Just saw this article, some really good info for getting started in ESO on Launch day :)
Thanks Lucette! I've seen this list (or one much like it) being bandied about lots of places. A couple of things I didn't note on the list--
1. Visit at least the Mage guild when you get out of the tutorial, even if you go back to the starter island, so that books that you read there "count".
2. Don't try to do more than 1 or maybe 2 craft skills on a single character...you will run out of bag slots.
And one I'm going to try to follow: don't look at all those handy "where to find skyshard" maps. I want to play the game myself, I don't want to follow someone else's playthrough. )
See you there tomorrow.
I'll probably use a skyshard map, but only to pick things up that I wasn't able to find on my own once I've finished an area. Seeing the big pillar of light & getting all excited about finding one while questing about is way too fun.
From my limited time with it & some of the reviews & such I've read/watched the PVE experience in this game is best when you take time & enjoy the story & environment instead of just trying to grind through everything as fast as possible. Which I think is why Inomi is so hooked :)
Awards? Lucette? Wait a minute, what big award is Lucette getting?
Lol, no awards for me. Just watching canadian celebrities get them
I'm rolling an ESO toon right now on Daggerfall Covenant based on the other threads here. "Shinjii" (Khajit NightBlade)
Finally got a chance to peruse that article. Good find, Lucette!
For folks who grew up on mmorpgs (like me) and never "got into" first person shooters and the like, one of the things both ESO itself and most of the guides forget is that the key-mouse conventions of video games are NOT intuitive.
In ESO, you can recognize fellow WoW players: they are the ones who draw their weapons and look (or shout) agressively at lamp posts, dust motes, and poor innocent shop keepers. Basically, you have to retrain your fingers in using the mouse and keyboard. I find it very wearing as well, because I can't just move from keyboard to mouse and back again to prevent my hands from getting overly stressed in one position. One of these days, I'll take the time to see if I can do some serious remapping of the binds, but, for those as ignorant as I of the current conventions (Maybe I'm the only one here, but... just in case...) I'm writing this down. It's the Very Simple Version; there's more - and the game does come with tips. But some of those come and go so quickly (even in the starting prison) that you may not be aware that the game just told you Something Important.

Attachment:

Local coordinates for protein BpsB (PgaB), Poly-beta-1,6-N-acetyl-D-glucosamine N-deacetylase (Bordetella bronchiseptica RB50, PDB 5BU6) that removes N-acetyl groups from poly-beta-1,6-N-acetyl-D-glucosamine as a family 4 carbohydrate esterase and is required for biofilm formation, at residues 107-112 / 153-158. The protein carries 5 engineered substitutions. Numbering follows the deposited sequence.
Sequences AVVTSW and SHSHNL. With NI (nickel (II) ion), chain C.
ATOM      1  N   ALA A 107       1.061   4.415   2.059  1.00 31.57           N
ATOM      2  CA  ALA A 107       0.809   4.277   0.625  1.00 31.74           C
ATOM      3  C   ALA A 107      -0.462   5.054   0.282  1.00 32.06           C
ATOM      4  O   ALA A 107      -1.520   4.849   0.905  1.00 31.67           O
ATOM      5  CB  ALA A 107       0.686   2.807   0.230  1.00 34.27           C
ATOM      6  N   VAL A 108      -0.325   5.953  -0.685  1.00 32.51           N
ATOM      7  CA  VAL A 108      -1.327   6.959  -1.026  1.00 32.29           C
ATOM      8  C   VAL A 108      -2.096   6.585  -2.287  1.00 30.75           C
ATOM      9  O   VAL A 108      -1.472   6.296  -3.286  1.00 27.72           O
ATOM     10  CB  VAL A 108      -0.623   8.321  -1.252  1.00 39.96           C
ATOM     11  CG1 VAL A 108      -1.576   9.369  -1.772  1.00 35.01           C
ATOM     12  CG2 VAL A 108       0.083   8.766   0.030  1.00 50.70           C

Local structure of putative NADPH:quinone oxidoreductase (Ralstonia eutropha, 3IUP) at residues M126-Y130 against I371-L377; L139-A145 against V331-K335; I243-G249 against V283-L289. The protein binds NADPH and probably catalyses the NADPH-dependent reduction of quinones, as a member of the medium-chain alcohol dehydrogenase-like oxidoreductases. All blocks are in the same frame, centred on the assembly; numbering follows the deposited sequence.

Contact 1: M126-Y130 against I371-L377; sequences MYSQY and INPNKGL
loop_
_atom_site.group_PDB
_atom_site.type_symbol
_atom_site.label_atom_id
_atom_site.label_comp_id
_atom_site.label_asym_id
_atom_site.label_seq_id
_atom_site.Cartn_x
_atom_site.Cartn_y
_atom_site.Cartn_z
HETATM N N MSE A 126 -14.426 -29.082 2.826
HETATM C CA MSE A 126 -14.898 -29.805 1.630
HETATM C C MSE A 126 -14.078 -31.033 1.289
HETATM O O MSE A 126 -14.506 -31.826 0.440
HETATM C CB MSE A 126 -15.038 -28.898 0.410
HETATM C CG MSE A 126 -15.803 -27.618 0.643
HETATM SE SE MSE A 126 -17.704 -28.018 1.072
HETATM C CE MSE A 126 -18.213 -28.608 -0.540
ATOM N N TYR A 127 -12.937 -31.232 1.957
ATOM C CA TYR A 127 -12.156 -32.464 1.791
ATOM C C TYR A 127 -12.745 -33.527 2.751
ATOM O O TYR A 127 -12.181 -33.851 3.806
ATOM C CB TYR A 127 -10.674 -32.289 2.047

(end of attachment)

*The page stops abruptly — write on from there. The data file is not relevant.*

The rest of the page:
Visually: Try to get used to expressionless faces and a grey palette. Tinted... but still very grey. Otherwise, nice. Animation is very good.
Lag: a definite problem around PC populations. It feels like you're d-c-ing. Usually you aren't; but it sure feels like you are.
Move with W, S, A, and D. Even I figured that out. <wry smile> Camera AND direction of movement is controlled by direction of your mouse. VERY annoying.
Fighting: L mouse button
Shield: R mouse button
Blocking Special attacks: R & L mouse buttons together
E key is your friend for interacting with the world
R key makes what you find yours (picks it up)
To actually equip, you have to find the object in your inventory, mouse over it for the menu which will include "equip"
No names above people's heads mean you have to mouse around to locate an NPC who has been mobbed by PCs. Takes patience. Particularly in a popular bank. <sigh> There are no naming conventions, that I've noticed, that help distinguish PC from NPC. If the mousing gives you an E-in-a-square prompt, it's an NPC. If you get an F-in-a-square, it's a PC. If mousing gives you no prompt at all, it's just a decorative spear carrier.
Basic Interface Access
"Esc" key gets you Settings, et al. Very useful in controlling sound levels, windowing, etc., of course.
Any of the associated keys (I use "O" or "I" (Inventory) or "<apostrophe>" (mail) or "C" (Character)) will bring up a line of Interface icons at the top of your screen... which includes Help. Once I found that, I just sat and read everything. It's too much to memorize unless you don't need to read this, but at least it helps when you're completely stuck. However, not all the help text was properly proof-read. <sigh> Their testers clearly grew up on solo console games and didn't bother with noting "place holder text" that needs updating. <wry smile>
It helps that Inventory and Map uses the same key conventions that we're familiar with: "I" and "M". Maps provide instructions in how to use them; check the bottom of your screen.
You don't need a mailbox for mail... but you can't send or open mail when you're dead. You can, however, deal with Notifications (invites to group, for instance) when you're dead.
"C" brings up your character window... but it also scatters other information around the screen, e.g. your level will be shown in the top left corner of your screen. Don't focus only on the obvious "window" a key brings up, if you're having problems.
Out in the world it feels like Ungoro Crater: there's lots of stuff to "E" and "R". When you run out of inventory space, blame my husband.
Joining the mage and fighter guilds (as mentioned elsewhere) will bring a great starting boost to your gold supply. Do it. The quests involved can be ignored until later.
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